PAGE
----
And yes, it is true. Monsters do cry on rare occasions. They also laugh sometimes—even if they’re not supposed to. They feel fear and loss, rejection and hatred. At least my monsters in FROM THE GRAVE do. I most definitely set out to “mine for the heart.” Early reviews have already cited my story as “heartfelt” and “with plenty of heart.” I was overjoyed to see that my literary efforts had paid off.
Even with such unlikely heroes and anti-heroes traipsing across the pages, I attempted to highlight a powerful theme: the need for acceptance and inclusion—the benefits of welcoming diversity. I did this by making my characters so much more than stereotypical monsters.
My advice for writing a story with plenty of heart—no matter whether your characters are humans or creatures—is to give them depth. Make them three-dimensional. Make them distinct. Make them tortured, imperfect, conflicted, surprising, endearing, and somehow still likeable.
How does a writer do this? For me, the characters start forming in my brain even before they do on paper. They come to me as a glimmer and grow more distinct as I hang out with them. That’s right, a writer needs to spend time with the characters. It’s great to fill out character charts. Those are helpful but they’ll only take the character to a certain point. I like to plunge into the story, write a pivotal scene. That’s how I really start to know the characters. Or often I’ll carry the characters with me—on a walk or a drive—or even to the dentist’s. I’ll mull over plot points with them or slip inside their skins to see how they feel or would react or what they’d say. I listen for their voices. I look carefully for their body language.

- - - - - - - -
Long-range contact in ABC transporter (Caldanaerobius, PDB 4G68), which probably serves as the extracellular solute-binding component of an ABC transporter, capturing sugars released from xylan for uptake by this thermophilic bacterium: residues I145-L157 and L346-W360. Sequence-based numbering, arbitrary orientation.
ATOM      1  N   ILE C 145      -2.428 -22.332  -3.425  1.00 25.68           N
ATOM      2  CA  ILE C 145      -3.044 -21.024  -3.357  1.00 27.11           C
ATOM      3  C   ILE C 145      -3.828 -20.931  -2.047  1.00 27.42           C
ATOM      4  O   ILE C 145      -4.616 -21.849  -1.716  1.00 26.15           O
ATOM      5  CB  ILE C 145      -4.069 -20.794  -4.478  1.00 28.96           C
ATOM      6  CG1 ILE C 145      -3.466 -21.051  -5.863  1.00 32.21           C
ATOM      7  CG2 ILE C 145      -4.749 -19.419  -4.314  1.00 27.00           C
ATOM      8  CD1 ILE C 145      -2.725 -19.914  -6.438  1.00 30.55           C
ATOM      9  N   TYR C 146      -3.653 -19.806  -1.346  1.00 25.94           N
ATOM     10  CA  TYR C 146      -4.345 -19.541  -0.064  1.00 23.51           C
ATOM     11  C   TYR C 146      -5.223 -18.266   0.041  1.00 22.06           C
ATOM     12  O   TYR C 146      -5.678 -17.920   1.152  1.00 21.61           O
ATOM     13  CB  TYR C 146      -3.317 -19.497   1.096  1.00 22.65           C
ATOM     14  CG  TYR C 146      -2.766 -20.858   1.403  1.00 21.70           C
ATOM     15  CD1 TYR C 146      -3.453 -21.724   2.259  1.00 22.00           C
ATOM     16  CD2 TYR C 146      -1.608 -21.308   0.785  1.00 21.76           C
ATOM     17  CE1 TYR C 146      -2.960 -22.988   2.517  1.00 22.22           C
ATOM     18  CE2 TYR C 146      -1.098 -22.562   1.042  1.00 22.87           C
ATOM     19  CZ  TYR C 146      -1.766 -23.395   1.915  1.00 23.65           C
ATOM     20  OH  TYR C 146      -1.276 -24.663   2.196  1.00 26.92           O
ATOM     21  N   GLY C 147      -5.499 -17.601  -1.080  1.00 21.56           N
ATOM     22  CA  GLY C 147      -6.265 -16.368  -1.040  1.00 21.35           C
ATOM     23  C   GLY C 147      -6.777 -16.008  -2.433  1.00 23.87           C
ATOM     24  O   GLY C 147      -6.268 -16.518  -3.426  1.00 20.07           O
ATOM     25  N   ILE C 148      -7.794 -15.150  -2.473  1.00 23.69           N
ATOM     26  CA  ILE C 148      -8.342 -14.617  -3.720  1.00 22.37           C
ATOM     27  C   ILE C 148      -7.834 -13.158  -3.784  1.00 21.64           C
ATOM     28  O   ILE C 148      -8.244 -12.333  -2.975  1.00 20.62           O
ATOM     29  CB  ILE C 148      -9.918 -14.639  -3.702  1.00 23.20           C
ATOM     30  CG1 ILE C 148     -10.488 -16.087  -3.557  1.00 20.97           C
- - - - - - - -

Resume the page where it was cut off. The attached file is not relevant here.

I focus on the world around also—sounds, scents, touch. How does this become part of the story? Then I weave them together—character, scene, plot—always trying to choose the best words, the right beat, the most impactful emotions. Oftentimes, the unexpected happens—the character says surprising stuff or the scene heads another direction than planned. It may turn out not to work for the story or it may be totally awesome. The secret is practice—imagine, write, imagine.
The other secret I’ve found is that a writer works 24/7! There is no downtime from studying the world around—even in dreams. Listen. Observe. Feel. I’ve always been a pretty quiet person. People would sometimes say, “You don’t talk much.” But the truth was that those people were TOO busy talking to listen much. That’s why writing is so important to me. I can unleash all my observations, thoughts, and emotions on paper.
Ah, there it is once again—emotions. The heart of the story. If this advice for creating impactful stories sounds daunting, I’ll offer one final important secret. First mine your own heart—then the rest will fall into place.
Visit Cindy’s blog and check out her post on world building.
2 thoughts on “Mining for Heart: “Making Monsters Who Matter” by Cynthia Reeg”
Fascinating interview with Cindy about how she creates a bond between readers and her characters. If I don’t connect with a character within the first 100 pages, I have a difficult time making myself read on. Excellent advice for authors.
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Really enjoyed this post. Especially because I’m editing my latest picture book with a monster. I’ve got a couple of plot points that I need to make stronger, and to find the right resolution. So this is really helpful. Thanks.